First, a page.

Friday dawned cold and gray, with snow flurries in the air. A little before 7, after a sleepless night, I pulled on some warm clothes and headed outside, stopping to grab a shovel and pick axe from the shed. At the edge of the yard, I collected myself in front of the St. Francis of Assisi statue, its head dusted with snow, hoping the ground was not frozen too hard. I was relieved to find, when I cleared away the leaves and brush, that it was soft and wet, making it easy to dig.
I was there to bury my best friend Jack, our flat-coated retriever, who had died the night before, just 10 weeks shy of his ninth birthday.
Only 12 hours earlier, he was full of life and had gone on a spirited walk with me, taking the opportunity, when I let him off the leash, to chase two deer 50 yards before bounding back, his tail wagging.
I choked back tears and remembered the tiny puppy our daughter, Genevieve, had brought home in the summer of 2009. I remembered how seemingly everyone we met just had to pet him when we brought him into town. And I remembered how Jack and I bonded a few months after we got him when the kids had gone back to school and there was nobody else who could sneak away mid-day to take him for a walk at the ocean or bring him to work.
Admittedly, Jack was not the smartest dog. He never figured out that he could push his way through a partially opened door, and he was always a sucker for the first fake when we played fetch. He was also a bit of a wuss, letting out a yelp if he so much as got tangled in his leash or I brushed his back with one of the sticks I collected for kindling on our daily walks.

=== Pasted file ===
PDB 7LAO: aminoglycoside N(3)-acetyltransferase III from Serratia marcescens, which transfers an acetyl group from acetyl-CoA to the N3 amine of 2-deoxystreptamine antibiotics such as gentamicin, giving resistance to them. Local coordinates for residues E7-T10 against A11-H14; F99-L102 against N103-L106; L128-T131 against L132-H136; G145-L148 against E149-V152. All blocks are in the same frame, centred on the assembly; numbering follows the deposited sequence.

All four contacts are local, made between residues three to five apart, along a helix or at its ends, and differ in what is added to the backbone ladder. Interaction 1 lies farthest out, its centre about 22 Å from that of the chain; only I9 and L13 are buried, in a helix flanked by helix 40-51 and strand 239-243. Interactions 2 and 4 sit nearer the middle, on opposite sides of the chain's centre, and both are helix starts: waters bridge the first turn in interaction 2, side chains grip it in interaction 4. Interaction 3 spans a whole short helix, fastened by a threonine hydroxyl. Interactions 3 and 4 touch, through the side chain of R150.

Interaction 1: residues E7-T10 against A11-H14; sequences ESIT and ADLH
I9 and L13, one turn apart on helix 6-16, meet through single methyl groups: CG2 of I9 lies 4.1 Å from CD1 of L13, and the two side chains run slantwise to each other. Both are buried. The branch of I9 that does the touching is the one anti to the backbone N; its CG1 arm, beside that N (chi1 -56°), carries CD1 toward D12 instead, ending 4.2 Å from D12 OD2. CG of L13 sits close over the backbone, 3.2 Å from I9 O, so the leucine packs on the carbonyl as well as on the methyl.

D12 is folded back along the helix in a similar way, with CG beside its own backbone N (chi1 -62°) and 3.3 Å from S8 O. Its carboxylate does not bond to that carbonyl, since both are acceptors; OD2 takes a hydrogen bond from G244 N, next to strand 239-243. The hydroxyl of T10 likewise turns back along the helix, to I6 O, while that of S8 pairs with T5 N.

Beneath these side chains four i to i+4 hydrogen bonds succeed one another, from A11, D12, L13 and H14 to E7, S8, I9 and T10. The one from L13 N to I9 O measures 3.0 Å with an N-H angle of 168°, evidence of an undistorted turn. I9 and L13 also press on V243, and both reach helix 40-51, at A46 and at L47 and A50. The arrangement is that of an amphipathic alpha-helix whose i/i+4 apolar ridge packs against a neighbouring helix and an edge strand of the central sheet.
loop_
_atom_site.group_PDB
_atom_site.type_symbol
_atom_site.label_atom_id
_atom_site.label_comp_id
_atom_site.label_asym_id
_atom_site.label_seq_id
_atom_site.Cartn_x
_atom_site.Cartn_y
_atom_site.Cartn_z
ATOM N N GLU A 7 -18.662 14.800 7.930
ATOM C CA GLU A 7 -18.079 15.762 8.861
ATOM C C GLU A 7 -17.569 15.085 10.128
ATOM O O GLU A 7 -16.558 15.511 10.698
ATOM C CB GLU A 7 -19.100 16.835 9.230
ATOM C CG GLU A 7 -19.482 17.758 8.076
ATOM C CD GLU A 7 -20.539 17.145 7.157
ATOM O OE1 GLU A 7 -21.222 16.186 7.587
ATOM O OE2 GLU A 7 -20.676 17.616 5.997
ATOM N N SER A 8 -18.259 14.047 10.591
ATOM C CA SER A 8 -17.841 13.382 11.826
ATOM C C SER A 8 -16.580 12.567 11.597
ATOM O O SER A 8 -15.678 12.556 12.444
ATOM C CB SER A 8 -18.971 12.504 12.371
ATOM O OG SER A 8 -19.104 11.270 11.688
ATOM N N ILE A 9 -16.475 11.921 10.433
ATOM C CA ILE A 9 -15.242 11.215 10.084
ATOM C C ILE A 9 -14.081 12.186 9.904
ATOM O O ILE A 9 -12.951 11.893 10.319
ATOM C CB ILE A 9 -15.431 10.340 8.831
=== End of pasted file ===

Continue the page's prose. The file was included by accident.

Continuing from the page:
But he was an easy dog to train. He didn’t pull on the leash, and it didn’t take him long to figure out that if you asked him to shake, it meant a treat was coming. Generally, with a few exceptions, he stayed on the property and kept the deer, squirrels and cats at bay. He had a loud bark, which he demonstrated when the UPS man showed up, but it was all for show.
Jack certainly lived by the motto, “Wag More, Bark Less,” and he brought a lot of joy into our lives. He loved to come over to my side of the bed every morning at 6:30, so I could scratch his head. Then once I was up, he’d roll over on his back, expecting me to scratch his belly. I think he truly loved to greet the many people who came to our house or who we met on our walks.
I used the pick axe to clear the few roots slowing my progress and to loosen up the small rocks the glacier left behind in such abundance on our property.
When I walked Jack the night before, I told myself my recent worries about his health were unfounded, that he would surely be around for another couple of years. There had been a couple of scares. Two years ago, the vet removed a malignant tumor from his neck, leaving a huge incision that left me as weak-kneed as Jack, who took a day to shake off the anesthetic. And in late fall I noticed he seemed to have slowed down a bit, but I saw no reason for alarm until two weeks ago when he refused to eat and lay on the floor listless for a couple of hours. We had identified a new lump on his belly a few days earlier and began to fret about cancer, but he bounced back immediately and was his old self the next day.
Just a few hours after returning home Thursday night, Jack lay down with his head on the floor as he had two weeks earlier. He tried in vain to get up twice. Finally, I collected his limp body in my arms and carried him up to his spot at the foot of our bed and lay on the rug with him, stroking his back and scratching his head until he licked my hand and seemed to relax. I crawled back into bed, but soon I heard him sigh and strained in the darkness, trying to hear his breathing. He was gone.
There were calls to our daughter, Genevieve, in the city, and our son Henry in the Air Force. My wife Elizabeth and daughter, Olivia, joined me as I laid him in his grave, tears burning my eyes and wondering how the death of a dog could break so many hearts.